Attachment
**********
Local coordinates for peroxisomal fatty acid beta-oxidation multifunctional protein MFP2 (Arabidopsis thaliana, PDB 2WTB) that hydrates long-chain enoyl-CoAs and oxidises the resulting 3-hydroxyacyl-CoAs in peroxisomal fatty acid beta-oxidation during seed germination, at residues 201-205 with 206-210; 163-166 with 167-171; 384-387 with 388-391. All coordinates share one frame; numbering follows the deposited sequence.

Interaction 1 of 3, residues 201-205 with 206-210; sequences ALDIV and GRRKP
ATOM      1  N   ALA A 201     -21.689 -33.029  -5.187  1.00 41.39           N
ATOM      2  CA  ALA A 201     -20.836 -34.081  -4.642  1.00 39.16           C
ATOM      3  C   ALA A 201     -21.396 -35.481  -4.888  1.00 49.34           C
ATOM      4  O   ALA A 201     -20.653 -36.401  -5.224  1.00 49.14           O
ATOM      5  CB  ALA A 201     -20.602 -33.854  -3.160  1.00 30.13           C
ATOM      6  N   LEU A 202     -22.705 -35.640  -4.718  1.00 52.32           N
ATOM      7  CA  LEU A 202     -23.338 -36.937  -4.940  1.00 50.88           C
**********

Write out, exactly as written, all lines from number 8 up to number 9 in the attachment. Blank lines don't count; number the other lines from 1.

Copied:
ATOM      6  N   LEU A 202     -22.705 -35.640  -4.718  1.00 52.32           N
ATOM      7  CA  LEU A 202     -23.338 -36.937  -4.940  1.00 50.88           C